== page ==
Professional Airline Flight Control Association v. Spirit Airlines, Inc.
The Professional Airline Flight Control Association complained that Spirit is attempting to change its agreement. Spirit responded that its unilateral decision to open a second operations control center is permitted by the parties’ agreement. The district court agreed with Spirit that this dispute is minor and dismissed the action for lack of subject-matter jurisdiction. The Eleventh Circuit affirmed. The court explained that the Railway Labor Act, 45 U.S.C. Section 151 et seq., divides labor disputes into two categories: disputes over the interpretation of an existing agreement are “minor” and resolved exclusively through binding arbitration, and disputes over proposed changes to an agreement or over a new agreement are “major” and addressed through bargaining and mediation. During a major dispute, district courts have subject-matter jurisdiction to enjoin violations of the status quo. But district courts ordinarily lack jurisdiction over minor disputes. Accordingly, the court affirmed the district court’s dismissal. View "Professional Airline Flight Control Association v. Spirit Airlines, Inc." on Justia Law
Cavalieri v. Avior Airlines C.A.
Plaintiffs purchased tickets for Defendant’s commercial flights from Miami to Venezuela. Plaintiffs allege that their ticket prices reflected the “fully-paid contract” and that Defendant failed to sufficiently disclose any other fees required for passage. When checking in for their flights at the airport, however, Defendant informed Plaintiffs that they had to pay an additional $80 “Exit Fee” before being allowed to board their flights. Plaintiffs filed a breach of contract putative class action.The district court dismissed the suit, concluding that the Airline Deregulation Act preempted Plaintiffs’ breach of contract claim because it related to the price of the airline ticket and the Act’s preemption provision identifies actions relating to price as preempted. The Eleventh Circuit reversed, first holding that the Plaintiffs plausibly alleged facts that would establish diversity jurisdiction. Plaintiffs’ breach of contract claim seeks merely to enforce the parties’ private agreements regarding the cost of passage and does not invoke state laws or regulations to alter the agreed-upon price. The statute, 49 U.S.C. 41713(b)(1), provides: “[A] State . . . may not enact or enforce a law, regulation, or other provision having the force and effect of law related to a price, route, or service of an air carrier..” The suit falls within the category of cases protected from preemption by Supreme Court precedent. View "Cavalieri v. Avior Airlines C.A." on Justia Law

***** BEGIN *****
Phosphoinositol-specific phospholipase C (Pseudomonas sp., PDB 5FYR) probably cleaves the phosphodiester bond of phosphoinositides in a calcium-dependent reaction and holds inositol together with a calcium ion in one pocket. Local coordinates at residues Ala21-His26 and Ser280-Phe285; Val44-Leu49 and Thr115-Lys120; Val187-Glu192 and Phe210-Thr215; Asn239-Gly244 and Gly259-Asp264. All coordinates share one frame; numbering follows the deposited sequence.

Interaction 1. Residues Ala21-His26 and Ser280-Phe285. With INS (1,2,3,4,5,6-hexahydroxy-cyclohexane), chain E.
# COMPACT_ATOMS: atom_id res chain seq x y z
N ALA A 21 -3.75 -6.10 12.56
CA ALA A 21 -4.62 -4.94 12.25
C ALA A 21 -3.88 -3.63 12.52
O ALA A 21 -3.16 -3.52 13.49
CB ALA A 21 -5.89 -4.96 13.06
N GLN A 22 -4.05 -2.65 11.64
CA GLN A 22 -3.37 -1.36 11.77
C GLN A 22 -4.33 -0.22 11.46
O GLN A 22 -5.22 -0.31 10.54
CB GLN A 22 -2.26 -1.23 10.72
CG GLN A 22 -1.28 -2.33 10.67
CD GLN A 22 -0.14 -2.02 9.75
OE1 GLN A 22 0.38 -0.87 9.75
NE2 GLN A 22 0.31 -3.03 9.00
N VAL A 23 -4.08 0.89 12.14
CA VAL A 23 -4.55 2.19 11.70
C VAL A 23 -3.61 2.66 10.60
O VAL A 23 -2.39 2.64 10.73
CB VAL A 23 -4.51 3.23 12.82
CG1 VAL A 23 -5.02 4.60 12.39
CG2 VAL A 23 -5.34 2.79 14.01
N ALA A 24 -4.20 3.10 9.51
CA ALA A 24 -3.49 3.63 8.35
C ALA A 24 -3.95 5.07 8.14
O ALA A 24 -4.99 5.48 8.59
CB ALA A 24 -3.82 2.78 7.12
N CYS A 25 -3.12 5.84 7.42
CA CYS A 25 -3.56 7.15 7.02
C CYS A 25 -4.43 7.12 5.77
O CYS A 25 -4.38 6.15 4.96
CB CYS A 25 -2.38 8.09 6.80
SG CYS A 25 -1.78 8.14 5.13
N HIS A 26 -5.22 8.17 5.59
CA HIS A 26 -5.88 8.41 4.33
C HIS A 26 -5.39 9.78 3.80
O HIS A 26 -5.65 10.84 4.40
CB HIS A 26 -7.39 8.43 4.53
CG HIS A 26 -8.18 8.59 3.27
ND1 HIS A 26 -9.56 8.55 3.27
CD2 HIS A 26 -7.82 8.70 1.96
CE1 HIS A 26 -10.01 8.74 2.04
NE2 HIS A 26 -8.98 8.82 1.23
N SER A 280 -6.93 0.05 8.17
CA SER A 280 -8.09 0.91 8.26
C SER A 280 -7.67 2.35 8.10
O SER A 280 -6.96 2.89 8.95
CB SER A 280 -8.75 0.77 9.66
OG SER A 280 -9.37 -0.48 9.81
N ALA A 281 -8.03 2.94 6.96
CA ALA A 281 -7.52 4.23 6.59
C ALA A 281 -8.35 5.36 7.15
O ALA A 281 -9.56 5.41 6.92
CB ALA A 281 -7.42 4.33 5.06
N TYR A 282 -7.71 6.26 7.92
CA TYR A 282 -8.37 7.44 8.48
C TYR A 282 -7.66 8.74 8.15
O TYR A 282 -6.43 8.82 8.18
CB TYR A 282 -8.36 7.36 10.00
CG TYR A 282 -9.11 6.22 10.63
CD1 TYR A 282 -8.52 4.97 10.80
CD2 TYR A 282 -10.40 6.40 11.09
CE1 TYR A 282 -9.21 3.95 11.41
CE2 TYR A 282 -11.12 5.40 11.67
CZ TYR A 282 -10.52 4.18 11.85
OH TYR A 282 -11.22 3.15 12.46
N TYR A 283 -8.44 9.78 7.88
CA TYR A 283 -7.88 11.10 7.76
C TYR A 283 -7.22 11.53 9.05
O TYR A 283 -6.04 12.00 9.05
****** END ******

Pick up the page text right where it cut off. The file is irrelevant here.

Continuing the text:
Corbett v. Transportation Security Administration
Petitioner brought a third challenge to the TSA's airport scanner equipment using advanced imaging technology (AIT). Petitioner challenged the TSA's latest policies and orders that require certain airline passengers to pass through AIT scanners, eliminating for them the option of being screened by a physical pat-down.The Eleventh Circuit held that it was without jurisdiction to entertain petitioner's claims, because petitioner lacked the necessary standing to bring the petition. The court held that petitioner failed to establish that he suffered an injury in fact, that is, the invasion of a judicially cognizable interest that is concrete and particularized and actual and imminent. In this case, petitioner has never said that he was subjected to the mandatory TSA policy, before his petition or since then, even though he has made numerous filings since he lodged his petition for review containing substantial information about his travel patterns and his interactions with TSA. View "Corbett v. Transportation Security Administration" on Justia Law
Clayton County, Georgia v. Federal Aviation Administration
The Eleventh Circuit lacked jurisdiction to consider the merits of petitioners' suit challenging the FAA's interpretation of 49 U.S.C. 47133 as set forth in a 2016 letter because the letter did not constitute final agency action. Section 47133 prohibits local taxes on aviation fuel from being spent on anything but aviation. The court held that petitioners' action came too late to challenge the FAA's policy clarification issued in 2014, and it came too early to challenge an FAA enforcement action that may never happen. View "Clayton County, Georgia v. Federal Aviation Administration" on Justia Law
United States v. St. Amour
The Eleventh Circuit affirmed defendant's conviction for operating an aircraft with an unapproved fuel system in violation of 49 U.S.C. 46306(b)(9). The court rejected defendant's contention that the term "operates an aircraft" covers actions during or imminent to flight. The court held that both the United States Code and the Code of Federal Regulations — and clarified through the decisions of the Civil Aeronautics Board and the National Transportation Safety Board — that the term "operate" encompasses the refueling of an aircraft for the purpose of flight. In this case, defendant started the engine of the aircraft and taxied to a maintenance hangar where he refueled the aircraft to prepare for a flight the next day. Therefore, defendant operated the aircraft within the meaning of section 46306(b)(9) when he started, taxied, and fueled the aircraft in preparation for the first of his flights on the voyage to Paraguay. View "United States v. St. Amour" on Justia Law